“Social psychologists have found that we are overconfident, sometimes to the point of delusion, about our ability to infer what other people think . . .”

It’s easy to recognize “bad” writing, but hard to identify the cause of bad writing. Harvard psychology professor Steven Pinker argues that the problem starts when writers make incorrect assumptions about their readers’ knowledge and vocabulary. Writers who are experts, for example, can be so familiar with their topics that they gloss over ideas that are unfamiliar to their readers. While Pinker uses scientific terms to describe this tendency (“chunking” and “functional fixity”), perhaps it should be noted that Aristotle came to the same conclusion 2000 years ago when he established the system of rhetoric, commonly taught in English courses.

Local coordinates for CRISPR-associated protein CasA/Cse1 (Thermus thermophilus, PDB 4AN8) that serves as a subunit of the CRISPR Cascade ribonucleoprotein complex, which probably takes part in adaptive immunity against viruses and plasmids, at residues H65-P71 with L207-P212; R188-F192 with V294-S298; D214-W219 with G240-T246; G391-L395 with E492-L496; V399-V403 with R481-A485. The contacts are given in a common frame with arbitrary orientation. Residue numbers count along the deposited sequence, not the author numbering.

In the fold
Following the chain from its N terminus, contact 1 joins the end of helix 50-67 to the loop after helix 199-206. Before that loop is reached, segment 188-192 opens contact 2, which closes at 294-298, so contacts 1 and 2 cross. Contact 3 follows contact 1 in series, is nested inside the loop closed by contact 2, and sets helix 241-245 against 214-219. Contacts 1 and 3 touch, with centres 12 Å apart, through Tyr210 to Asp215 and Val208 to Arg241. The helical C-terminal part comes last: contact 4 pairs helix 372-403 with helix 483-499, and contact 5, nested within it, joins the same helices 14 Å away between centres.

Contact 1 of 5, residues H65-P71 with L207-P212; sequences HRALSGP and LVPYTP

Pinker, Steven. The Sense of Style: the Thinking Person’s Guide to Writing in the 21st Century. Penguin Books, 2015, p. 75.


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